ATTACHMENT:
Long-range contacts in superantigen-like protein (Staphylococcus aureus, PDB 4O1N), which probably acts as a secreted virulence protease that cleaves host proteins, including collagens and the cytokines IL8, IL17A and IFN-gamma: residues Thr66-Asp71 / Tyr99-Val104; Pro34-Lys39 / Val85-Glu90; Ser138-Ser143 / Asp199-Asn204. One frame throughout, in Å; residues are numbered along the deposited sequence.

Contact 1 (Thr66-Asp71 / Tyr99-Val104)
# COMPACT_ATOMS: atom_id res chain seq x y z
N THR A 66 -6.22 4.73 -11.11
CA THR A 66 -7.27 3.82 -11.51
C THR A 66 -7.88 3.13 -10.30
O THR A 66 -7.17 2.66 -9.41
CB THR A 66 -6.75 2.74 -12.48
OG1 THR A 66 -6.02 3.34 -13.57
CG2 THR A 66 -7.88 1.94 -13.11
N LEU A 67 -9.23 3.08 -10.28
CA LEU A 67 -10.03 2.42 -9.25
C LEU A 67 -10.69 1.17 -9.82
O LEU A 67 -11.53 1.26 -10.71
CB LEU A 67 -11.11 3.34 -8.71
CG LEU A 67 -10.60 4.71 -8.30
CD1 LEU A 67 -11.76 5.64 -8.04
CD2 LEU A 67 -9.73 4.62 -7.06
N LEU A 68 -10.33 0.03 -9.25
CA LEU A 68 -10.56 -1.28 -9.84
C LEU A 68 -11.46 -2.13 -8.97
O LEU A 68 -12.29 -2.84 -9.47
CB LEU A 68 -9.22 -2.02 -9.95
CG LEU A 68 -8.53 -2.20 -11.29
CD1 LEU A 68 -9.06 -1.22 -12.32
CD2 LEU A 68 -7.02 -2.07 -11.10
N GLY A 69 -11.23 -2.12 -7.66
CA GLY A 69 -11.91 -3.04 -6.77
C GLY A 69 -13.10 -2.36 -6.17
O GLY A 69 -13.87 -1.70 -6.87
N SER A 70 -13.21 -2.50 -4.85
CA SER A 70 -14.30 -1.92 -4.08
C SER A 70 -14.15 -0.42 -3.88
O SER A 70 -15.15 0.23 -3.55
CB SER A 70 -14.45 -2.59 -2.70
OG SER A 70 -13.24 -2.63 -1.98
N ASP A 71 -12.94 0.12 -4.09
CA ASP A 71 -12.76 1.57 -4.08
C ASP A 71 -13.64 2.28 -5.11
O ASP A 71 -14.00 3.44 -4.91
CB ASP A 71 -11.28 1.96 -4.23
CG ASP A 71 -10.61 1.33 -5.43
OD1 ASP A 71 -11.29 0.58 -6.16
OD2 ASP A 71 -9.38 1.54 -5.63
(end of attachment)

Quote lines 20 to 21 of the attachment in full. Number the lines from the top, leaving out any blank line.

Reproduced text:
CA LEU A 68 -10.56 -1.28 -9.84
C LEU A 68 -11.46 -2.13 -8.97